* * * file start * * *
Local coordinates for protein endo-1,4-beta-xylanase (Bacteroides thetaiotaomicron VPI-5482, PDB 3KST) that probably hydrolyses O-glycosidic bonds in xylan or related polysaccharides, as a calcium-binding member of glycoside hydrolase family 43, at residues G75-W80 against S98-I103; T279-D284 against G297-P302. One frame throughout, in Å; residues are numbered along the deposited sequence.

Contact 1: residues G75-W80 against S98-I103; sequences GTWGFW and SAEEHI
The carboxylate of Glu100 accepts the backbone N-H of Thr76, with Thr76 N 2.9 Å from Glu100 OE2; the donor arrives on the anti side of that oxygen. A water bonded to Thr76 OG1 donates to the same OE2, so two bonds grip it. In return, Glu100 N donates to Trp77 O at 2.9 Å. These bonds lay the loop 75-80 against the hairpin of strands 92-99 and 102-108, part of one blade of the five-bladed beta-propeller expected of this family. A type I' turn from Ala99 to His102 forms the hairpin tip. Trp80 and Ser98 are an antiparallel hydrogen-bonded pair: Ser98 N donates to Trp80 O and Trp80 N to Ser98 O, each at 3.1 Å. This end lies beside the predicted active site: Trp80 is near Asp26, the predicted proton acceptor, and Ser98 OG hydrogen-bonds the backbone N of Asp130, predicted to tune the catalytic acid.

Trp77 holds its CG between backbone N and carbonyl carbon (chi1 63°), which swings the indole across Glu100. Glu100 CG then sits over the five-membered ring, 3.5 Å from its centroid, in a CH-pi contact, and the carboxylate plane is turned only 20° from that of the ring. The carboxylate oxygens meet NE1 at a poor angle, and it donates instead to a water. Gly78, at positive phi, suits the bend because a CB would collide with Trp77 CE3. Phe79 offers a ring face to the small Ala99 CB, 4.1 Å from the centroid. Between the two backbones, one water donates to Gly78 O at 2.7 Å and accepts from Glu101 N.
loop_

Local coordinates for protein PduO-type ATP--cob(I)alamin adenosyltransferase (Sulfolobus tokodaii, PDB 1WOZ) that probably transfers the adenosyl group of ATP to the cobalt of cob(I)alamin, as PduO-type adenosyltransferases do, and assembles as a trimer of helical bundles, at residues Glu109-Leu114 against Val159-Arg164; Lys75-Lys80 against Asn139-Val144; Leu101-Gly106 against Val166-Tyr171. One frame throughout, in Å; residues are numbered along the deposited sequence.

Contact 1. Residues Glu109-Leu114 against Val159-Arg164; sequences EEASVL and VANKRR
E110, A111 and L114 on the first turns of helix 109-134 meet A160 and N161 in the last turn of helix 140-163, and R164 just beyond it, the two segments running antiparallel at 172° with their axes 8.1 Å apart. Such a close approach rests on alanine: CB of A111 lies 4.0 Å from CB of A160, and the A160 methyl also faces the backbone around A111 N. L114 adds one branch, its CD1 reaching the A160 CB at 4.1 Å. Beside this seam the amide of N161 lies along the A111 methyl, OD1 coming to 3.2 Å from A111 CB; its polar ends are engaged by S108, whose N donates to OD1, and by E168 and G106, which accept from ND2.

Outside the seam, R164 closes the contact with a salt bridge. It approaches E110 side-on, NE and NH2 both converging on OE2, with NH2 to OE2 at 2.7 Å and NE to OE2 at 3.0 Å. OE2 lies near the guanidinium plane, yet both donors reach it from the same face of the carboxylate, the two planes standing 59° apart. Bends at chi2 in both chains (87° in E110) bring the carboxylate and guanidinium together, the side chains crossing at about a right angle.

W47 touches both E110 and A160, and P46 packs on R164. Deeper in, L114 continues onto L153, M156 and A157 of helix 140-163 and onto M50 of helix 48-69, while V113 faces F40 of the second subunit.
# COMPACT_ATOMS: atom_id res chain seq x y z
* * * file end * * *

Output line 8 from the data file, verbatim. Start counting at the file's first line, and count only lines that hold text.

E110, A111 and L114 on the first turns of helix 109-134 meet A160 and N161 in the last turn of helix 140-163, and R164 just beyond it, the two segments running antiparallel at 172° with their axes 8.1 Å apart. Such a close approach rests on alanine: CB of A111 lies 4.0 Å from CB of A160, and the A160 methyl also faces the backbone around A111 N. L114 adds one branch, its CD1 reaching the A160 CB at 4.1 Å. Beside this seam the amide of N161 lies along the A111 methyl, OD1 coming to 3.2 Å from A111 CB; its polar ends are engaged by S108, whose N donates to OD1, and by E168 and G106, which accept from ND2.